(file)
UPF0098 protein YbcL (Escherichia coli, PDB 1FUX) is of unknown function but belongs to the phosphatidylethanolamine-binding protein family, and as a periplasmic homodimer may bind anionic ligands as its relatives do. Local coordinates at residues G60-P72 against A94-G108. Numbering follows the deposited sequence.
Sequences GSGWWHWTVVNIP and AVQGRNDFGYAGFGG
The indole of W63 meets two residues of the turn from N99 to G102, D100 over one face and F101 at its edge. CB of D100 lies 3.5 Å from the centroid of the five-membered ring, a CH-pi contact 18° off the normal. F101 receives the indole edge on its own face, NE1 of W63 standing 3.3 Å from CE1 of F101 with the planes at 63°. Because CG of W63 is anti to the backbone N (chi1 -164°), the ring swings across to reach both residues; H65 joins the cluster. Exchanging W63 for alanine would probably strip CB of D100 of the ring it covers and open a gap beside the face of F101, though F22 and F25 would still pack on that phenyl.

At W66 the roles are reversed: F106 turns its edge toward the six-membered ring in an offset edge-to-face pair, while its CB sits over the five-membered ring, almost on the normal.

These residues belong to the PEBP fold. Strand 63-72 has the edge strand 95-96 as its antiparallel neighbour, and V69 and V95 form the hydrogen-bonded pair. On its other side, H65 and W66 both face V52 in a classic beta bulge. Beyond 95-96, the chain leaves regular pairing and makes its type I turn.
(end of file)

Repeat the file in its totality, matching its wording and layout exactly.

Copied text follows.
UPF0098 protein YbcL (Escherichia coli, PDB 1FUX) is of unknown function but belongs to the phosphatidylethanolamine-binding protein family, and as a periplasmic homodimer may bind anionic ligands as its relatives do. Local coordinates at residues G60-P72 against A94-G108. Numbering follows the deposited sequence.
Sequences GSGWWHWTVVNIP and AVQGRNDFGYAGFGG
The indole of W63 meets two residues of the turn from N99 to G102, D100 over one face and F101 at its edge. CB of D100 lies 3.5 Å from the centroid of the five-membered ring, a CH-pi contact 18° off the normal. F101 receives the indole edge on its own face, NE1 of W63 standing 3.3 Å from CE1 of F101 with the planes at 63°. Because CG of W63 is anti to the backbone N (chi1 -164°), the ring swings across to reach both residues; H65 joins the cluster. Exchanging W63 for alanine would probably strip CB of D100 of the ring it covers and open a gap beside the face of F101, though F22 and F25 would still pack on that phenyl.

At W66 the roles are reversed: F106 turns its edge toward the six-membered ring in an offset edge-to-face pair, while its CB sits over the five-membered ring, almost on the normal.

These residues belong to the PEBP fold. Strand 63-72 has the edge strand 95-96 as its antiparallel neighbour, and V69 and V95 form the hydrogen-bonded pair. On its other side, H65 and W66 both face V52 in a classic beta bulge. Beyond 95-96, the chain leaves regular pairing and makes its type I turn.